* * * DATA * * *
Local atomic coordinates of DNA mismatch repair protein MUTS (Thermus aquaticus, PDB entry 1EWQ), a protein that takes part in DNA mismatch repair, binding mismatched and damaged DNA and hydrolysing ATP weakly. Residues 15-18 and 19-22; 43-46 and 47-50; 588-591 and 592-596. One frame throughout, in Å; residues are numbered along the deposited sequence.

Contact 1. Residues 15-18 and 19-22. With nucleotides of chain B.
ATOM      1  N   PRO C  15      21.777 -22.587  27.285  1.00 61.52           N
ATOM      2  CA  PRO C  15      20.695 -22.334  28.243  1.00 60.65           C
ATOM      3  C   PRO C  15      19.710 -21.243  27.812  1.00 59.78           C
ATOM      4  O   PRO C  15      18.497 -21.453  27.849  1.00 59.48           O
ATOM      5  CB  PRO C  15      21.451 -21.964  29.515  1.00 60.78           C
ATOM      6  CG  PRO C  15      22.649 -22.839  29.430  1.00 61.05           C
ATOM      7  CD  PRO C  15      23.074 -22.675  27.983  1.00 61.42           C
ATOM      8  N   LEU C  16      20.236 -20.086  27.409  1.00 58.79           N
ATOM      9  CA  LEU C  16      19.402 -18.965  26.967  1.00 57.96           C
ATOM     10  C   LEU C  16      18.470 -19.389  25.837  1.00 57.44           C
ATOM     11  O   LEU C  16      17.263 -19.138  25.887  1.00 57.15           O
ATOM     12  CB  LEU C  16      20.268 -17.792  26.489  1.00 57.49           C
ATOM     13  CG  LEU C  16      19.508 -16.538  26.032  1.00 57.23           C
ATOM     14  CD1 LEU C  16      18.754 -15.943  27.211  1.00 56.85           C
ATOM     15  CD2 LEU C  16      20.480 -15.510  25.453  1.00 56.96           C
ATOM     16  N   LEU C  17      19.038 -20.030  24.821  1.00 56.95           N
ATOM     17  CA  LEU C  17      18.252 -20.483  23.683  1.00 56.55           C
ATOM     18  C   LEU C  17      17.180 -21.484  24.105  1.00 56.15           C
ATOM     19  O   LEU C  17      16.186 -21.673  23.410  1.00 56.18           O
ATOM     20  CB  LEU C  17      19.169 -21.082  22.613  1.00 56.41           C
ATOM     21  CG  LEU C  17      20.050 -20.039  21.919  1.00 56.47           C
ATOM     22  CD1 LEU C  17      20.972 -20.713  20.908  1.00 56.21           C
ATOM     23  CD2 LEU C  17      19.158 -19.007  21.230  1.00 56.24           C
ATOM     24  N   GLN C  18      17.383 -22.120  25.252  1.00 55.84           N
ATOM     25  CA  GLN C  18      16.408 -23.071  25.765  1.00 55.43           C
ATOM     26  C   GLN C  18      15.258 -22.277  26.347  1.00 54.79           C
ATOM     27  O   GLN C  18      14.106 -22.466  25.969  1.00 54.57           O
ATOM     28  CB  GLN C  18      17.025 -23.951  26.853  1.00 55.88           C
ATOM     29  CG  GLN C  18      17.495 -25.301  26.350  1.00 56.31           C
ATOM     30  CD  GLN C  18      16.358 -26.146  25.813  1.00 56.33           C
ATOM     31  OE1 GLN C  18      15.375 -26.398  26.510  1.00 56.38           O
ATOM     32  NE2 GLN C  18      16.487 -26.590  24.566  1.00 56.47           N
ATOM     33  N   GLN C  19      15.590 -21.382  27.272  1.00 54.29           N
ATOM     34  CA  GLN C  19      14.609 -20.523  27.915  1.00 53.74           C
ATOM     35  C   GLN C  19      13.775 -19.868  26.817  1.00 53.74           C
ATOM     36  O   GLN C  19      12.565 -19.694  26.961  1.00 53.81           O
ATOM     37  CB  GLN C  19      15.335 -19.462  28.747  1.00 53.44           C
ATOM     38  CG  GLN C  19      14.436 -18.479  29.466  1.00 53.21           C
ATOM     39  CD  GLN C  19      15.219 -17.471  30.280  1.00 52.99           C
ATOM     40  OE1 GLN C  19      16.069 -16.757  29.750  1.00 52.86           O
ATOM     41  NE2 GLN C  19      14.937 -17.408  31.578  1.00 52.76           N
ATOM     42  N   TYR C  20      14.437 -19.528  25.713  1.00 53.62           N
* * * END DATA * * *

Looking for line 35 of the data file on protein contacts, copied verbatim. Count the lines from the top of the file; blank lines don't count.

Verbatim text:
ATOM     33  N   GLN C  19      15.590 -21.382  27.272  1.00 54.29           N